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KK Name: Amelie Palmer




Cognitive Age: Unknown


Therapies: Speech therapy, physical therapy, occupational therapy


Schooling: Special needs preschool


Siblings: Darcey (almost 3), new sibling arriving in December!


Parents: Kate and Liam Palmer


Kabuki Symptoms: VSD and ASD heart defects (no surgery required, both nearly closed), hypermobility, hypotonia, sacral dimple, persistent fetal finger pads, small for her age, one toe is slightly in front, feeding difficulties, speech delay, typical Kabuki facial features

Amelie’s Story: Much like last month’s spotlight, Kate experienced no problems during her pregnancy with Amelie. Sure, she had morning sickness, but nothing that would have signaled a problem. When the time came, Kate had planned a water birth, but Amelie was already rearing her Kabuki head in protest. Her heart rate was too fast for a water delivery. Labor was progressing as it should, but her water had to be broken because Amelie had meconium and they needed to speed things up. Unfortunately, Amelie’s heart rate plummeted after this and Kate was rushed to emergency. She was 9cm dilated and had zero pain meds! She was ready to push, but was told to wait. When Amelie finally came, she had low apgar scores. She was grunting, though, and seemed to stabilize quickly. They discovered a heart murmur, but felt it could be something she grew out of and the Palmer’s were sent home.


The first signs the Palmer’s saw that there could be a problem were with feeding. As a typical Kabuki kid, although they didn’t know it at the time, Amelie struggled with feeding and gaining weight. Everyone tried to tell Kate that she just wasn’t feeding Amelie enough, but Kate knew better. At Amelie’s 6 week check, the general practitioner (GP) said the murmur was gone, but Kate requested to see a pediatrician anyway. By 12 weeks of age, Amelie still hadn’t put on much weight and was going in for weekly weight checks at the doctor. Kate was stressed, her days revolved around feeding Amelie. She couldn’t go out and do things because Amelie then wouldn’t eat, which of course also upset the newborn. When they finally saw the pediatrician, they were sent to another hospital the next day because Amelie’s heart murmur had not gone away. She was put on diuretics and a high calorie formula, and the Palmer’s were sent back home.

Two weeks later it was Christmas Day. The Palmer’s didn’t do much celebrating, though, as Amelie was rushed to the hospital by ambulance. She had bronchiolitis and had lost a lot of weight. This is a process that would repeat itself until Amelie was about 8 months old. She would gain some weight, and then lose it all in the hospital. Tests were run and speech therapy was called in to help with feeding. Neurology and genetics were called in. Neurology confirmed hypermobility, and genetics suspected Kabuki syndrome, which was confirmed when Amelie was 10 months old.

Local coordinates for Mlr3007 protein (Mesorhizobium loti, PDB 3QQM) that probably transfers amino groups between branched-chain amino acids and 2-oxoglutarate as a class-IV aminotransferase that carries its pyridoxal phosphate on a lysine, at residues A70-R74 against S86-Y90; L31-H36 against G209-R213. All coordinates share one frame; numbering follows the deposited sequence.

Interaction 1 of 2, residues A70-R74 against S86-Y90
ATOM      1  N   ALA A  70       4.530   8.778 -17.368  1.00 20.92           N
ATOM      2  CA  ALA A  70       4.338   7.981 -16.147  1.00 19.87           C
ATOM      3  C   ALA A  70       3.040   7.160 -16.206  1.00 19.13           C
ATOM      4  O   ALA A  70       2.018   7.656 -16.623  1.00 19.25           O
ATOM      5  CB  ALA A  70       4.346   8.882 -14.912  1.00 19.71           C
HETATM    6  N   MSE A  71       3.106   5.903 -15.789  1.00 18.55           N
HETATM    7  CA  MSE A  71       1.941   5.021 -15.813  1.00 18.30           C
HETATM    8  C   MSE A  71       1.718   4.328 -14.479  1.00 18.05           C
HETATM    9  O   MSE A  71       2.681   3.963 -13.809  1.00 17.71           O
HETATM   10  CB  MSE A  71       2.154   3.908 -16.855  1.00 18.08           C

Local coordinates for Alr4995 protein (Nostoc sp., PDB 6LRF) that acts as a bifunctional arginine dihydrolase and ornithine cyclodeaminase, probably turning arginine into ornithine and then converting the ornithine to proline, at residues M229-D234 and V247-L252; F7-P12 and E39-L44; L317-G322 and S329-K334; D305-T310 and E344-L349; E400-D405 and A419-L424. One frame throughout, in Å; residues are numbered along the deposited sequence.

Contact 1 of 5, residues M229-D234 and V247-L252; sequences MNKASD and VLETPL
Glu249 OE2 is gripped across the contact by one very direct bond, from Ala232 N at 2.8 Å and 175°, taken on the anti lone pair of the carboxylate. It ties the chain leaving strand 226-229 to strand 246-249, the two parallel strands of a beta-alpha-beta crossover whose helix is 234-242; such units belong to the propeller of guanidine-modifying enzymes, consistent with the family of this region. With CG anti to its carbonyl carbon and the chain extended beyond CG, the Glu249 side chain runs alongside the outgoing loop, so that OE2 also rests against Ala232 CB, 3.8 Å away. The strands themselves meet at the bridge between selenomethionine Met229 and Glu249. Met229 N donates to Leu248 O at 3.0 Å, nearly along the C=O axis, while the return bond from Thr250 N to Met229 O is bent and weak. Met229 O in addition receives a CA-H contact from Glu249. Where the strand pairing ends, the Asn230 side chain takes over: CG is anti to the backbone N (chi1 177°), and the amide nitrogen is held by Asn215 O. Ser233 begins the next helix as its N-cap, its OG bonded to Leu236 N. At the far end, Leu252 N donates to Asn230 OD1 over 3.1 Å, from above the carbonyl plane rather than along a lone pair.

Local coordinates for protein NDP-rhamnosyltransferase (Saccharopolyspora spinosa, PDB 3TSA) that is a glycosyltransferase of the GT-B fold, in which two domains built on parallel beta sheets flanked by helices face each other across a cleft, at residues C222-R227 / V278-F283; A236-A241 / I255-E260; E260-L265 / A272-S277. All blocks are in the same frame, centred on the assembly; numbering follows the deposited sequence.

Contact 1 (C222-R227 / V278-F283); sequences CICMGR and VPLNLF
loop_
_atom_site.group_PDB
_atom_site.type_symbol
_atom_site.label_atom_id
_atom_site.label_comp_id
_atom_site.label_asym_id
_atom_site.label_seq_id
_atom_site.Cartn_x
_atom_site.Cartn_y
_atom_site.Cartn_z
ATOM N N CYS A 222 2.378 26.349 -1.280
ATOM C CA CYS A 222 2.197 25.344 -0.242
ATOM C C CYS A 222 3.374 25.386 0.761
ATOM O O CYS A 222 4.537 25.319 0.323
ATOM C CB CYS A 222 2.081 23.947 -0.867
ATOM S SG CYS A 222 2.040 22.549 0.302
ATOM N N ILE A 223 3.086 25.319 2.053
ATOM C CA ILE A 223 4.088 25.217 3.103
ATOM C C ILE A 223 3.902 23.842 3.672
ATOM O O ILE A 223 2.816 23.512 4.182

After this, Kate and Liam moved out of the city. Amelie’s health improved and Kate returned to work. With Kate working, Amelie went to a nursery during the day. We know where this goes! Amelie picked up every bug that came through and refused to eat. She contracted norovirus just before her second Christmas and was once again admitted to the hospital. Amelie was 14 months old and weighed just 14 pounds. That’s when they decided to do a feeding tube.


Even though they fought against a feeding tube, Kate says it worked wonders for Amelie. After just three months of having the tube, Amelie was on the positive side of the weight charts. She was bigger and stronger and had even started walking! Plus she was eating, so the tube was removed. Kate was on maternity leave again during this time, which gave her more time to help Amelie. She was thriving and even started eating homemade purees!

After Amelie’s weight issues were addressed and corrected, Kate says they were really through the worst of it. Amelie still has struggles and doesn’t speak well yet, but she can be understood. As Kate says, “She’s amazing.”


Amelie’s Favorites: “She loves preschool, her family, playing with her kitchen, her scooter and now eating which is still very strange.”

Amelie’s Relationship With Her Sister:“They have an amazing relationship although at times Darcey can be boisterous and then Amelie will just get out of her way. Mostly it's love and cuddles but the usual sibling fights in between!”

Advice for Kabuki families:“Everyone's child and path is different, however, in my experience it does get easier. She amazes me with something everyday.”

Advice for parents of “typical” children:“I don't want sympathy but it so lovely when people show empathy towards you. My boss has been wonderful and listens to me when I'm explaining about Amelie's latest speech therapy and what I've learnt. I have learnt so much on this journey.”

How Amelie has impacted the family: “I think we appreciate the little things. It has times of being really tough and I am forever worrying that I'm not doing enough.”

Amelie has definitely had her ups and downs already in life, but she is lucky to be surrounded by parents and a sister who love her unconditionally. The family has a great support system, some who came from a group PT they attended when Amelie was younger and are still in touch with. The Palmer’s have family close by, and when Kate has to work three days a week, a nanny comes in to help with both girls.


It’s a good thing the Palmer’s have such a great network of support because they are expecting baby #3 in just a couple of months! Kate is due on Boxing Day, which is December 26th, and we wish the whole family all the best. Congratulations, Kate and Liam! 

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